I got a new Furman Elite-15 PFi Power Conditioner - Should I connect the coaxial connection from my DirecTV receiver? - AVS Forum | Home Theater Discussions And Reviews
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post #1 of 15 Old 06-04-2014, 11:10 AM - Thread Starter
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Hi everyone,

I just acquired a Furman Elite-15 PFi power conditioner to protect my gear. I haven't run it too long but I certainly notice improvement in audio clarity. I was wondering if you think it is a good idea to connect my DirecTV receiver through the coaxial protection circuit on the Furman unit? I have tried to connect it but I am a little perplexed as to what I am seeing. I am not primarily looking for video quality improvement though that would be a bonus. I would do it just for the protection.

But I have noticed that the picture looks substantially different when routed through the Furman. Not necessarily better either. While some menus might look sharper, some video looks more pixelated and with less contrast. It seems to have a detrimental effect on picture quality, but I'm not sure why that would be the case.

Have you all connected your satellite service through coaxial protection on power conditioners or power strips? Is this advisable or not?

Also I am wondering where exactly I should connect it to the Furman? I have a coaxial cable that comes through the wall into a small box, then another coaxial cable that then goes into a small rectangular box with blinking lights. And from there a third coaxial cable connects that box to the receiver. I'm not sure if I should connect the coaxial cable that comes out of the wall to the Furman, then to the small box, then to the rectangular box and then to the receiver? Or should it be routed through the Furman last right before it goes to the receiver? I'd have to verify but I believe that there are picture quality differences based on where it is connected.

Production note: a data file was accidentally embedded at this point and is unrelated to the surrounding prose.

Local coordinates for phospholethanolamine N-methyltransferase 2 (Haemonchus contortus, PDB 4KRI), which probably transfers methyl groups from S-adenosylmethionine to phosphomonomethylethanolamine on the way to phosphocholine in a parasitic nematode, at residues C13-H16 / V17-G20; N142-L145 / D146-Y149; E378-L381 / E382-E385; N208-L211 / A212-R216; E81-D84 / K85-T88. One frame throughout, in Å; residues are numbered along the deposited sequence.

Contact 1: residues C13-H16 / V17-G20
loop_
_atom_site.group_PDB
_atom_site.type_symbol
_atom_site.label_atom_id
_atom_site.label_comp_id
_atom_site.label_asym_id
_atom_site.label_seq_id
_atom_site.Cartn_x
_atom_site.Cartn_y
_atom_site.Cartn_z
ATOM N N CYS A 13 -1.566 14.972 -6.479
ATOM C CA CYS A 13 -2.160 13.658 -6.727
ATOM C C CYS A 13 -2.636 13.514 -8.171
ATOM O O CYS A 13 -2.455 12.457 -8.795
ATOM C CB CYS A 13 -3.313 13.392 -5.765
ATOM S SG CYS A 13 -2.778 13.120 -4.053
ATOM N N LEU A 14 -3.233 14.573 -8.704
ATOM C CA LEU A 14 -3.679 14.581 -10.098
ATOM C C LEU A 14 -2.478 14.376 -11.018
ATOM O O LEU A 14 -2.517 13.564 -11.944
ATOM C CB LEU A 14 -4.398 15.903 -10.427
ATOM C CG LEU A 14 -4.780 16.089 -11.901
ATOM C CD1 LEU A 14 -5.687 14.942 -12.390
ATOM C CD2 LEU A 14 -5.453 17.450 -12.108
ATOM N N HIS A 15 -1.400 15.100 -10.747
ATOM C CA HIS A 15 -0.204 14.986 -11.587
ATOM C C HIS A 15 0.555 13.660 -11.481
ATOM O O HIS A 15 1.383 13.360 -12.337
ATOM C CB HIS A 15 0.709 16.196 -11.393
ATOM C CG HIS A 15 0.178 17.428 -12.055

It really appears to me that there are detrimental picture quality changes to using the coaxial connections on the Furman. But this is kind of strange since I would assume that a power conditioner of this quality would be designed to work well with satellite coaxial connections and at least not degrade the picture.


What do you think? Any advice would be appreciated.
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post #2 of 15 Old 06-06-2014, 08:04 PM
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1) Please don't bump threads.

2) I'm not familiar with the Furman, but it's inadvisable to route DirecTV lines through something like that without knowing its effect on upstream current. Your receiver powers the dish's lnb and the combination of voltages and tones (depending on the type of setup you have) may also be used to select satellites and transponder sets. Anything that could strip that voltage or attenuate it could affect the performance of your setup. But you might want to ask in the catch-all DirecTV thread that's in the Programming section. DirecTV is digital. It's an all-or-nothing scenario. You'll either get a picture or you won't. Lots of pixellation or freeze-ups indicate a lack of signal strength. The quality of a stable picture won't display any minute PQ differences as you suggest.

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post #3 of 15 Old 06-06-2014, 10:01 PM